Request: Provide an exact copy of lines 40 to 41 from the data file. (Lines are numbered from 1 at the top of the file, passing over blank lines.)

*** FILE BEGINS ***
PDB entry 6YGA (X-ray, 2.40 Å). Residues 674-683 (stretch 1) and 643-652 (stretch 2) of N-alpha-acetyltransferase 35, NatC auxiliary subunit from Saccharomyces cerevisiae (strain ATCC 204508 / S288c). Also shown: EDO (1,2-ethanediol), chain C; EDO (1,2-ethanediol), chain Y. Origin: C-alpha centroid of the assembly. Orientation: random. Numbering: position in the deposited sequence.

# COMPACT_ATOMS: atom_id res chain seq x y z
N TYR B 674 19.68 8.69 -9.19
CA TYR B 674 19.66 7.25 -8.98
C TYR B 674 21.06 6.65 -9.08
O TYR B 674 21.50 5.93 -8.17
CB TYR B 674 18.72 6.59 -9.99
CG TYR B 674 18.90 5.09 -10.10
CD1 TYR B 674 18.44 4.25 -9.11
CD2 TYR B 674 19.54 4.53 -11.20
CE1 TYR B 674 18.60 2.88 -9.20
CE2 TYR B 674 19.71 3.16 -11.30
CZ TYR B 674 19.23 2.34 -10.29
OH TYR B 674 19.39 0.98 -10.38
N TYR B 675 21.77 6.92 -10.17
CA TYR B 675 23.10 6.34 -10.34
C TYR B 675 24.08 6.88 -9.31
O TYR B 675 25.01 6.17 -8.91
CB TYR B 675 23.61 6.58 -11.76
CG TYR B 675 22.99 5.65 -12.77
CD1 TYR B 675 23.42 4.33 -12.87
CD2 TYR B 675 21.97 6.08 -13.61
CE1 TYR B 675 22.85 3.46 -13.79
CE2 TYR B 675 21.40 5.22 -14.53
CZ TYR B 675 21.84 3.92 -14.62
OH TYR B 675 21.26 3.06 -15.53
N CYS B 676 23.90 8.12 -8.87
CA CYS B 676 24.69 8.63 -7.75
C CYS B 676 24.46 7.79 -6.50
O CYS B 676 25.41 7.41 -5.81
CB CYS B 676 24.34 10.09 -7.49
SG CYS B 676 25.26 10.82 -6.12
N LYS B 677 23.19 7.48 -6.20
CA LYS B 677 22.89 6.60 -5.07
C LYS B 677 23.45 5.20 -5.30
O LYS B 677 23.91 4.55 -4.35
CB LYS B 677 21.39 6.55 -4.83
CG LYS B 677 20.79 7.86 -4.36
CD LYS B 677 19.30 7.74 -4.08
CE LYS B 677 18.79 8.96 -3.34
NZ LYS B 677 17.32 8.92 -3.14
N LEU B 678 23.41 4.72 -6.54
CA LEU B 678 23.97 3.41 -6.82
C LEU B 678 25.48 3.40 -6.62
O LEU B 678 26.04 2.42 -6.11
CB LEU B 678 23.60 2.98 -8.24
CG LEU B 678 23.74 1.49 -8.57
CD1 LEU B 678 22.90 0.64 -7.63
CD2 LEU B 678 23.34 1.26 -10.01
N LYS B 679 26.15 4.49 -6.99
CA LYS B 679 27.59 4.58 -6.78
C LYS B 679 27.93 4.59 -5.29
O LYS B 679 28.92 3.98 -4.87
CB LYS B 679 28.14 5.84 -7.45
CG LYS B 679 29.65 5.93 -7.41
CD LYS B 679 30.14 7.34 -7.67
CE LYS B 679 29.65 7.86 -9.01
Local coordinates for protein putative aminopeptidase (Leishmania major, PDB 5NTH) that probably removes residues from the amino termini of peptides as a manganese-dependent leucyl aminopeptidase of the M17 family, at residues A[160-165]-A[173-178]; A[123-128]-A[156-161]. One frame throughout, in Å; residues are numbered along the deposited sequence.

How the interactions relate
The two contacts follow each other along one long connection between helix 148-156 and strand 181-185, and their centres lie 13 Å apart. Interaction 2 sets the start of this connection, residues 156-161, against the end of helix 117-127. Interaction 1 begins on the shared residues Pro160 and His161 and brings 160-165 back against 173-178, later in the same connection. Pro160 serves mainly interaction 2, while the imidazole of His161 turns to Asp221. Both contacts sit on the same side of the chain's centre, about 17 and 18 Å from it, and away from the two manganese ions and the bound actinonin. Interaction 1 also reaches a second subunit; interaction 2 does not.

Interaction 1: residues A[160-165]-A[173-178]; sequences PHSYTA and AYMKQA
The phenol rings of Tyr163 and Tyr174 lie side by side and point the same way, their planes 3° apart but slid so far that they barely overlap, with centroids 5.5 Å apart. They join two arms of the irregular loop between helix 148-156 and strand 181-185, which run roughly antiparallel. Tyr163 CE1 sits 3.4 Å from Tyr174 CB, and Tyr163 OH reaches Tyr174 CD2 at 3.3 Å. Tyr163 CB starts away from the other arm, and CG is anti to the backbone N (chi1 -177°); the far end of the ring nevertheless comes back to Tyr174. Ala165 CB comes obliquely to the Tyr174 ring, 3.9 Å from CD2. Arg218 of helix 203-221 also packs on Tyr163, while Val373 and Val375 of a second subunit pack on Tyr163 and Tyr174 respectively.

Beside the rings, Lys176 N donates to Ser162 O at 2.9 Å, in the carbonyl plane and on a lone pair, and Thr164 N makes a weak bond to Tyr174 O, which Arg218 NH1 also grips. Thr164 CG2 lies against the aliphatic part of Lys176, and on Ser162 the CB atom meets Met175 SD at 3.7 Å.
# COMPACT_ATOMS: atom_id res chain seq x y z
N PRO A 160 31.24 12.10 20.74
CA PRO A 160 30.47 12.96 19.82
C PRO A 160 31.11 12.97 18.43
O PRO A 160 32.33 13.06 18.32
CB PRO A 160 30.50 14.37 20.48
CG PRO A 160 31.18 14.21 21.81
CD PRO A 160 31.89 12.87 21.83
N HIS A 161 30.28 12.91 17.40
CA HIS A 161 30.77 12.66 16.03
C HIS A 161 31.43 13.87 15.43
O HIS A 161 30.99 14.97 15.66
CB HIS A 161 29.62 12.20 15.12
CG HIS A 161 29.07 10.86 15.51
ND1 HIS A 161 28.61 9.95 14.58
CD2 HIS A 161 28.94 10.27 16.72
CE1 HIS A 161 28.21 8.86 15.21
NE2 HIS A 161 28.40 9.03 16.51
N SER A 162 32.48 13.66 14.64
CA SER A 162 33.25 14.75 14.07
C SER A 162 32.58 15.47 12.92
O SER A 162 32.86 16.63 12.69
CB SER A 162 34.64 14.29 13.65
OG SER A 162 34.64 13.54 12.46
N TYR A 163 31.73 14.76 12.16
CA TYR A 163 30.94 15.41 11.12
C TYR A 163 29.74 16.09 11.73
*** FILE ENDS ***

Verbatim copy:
CE LYS B 677 18.79 8.96 -3.34
NZ LYS B 677 17.32 8.92 -3.14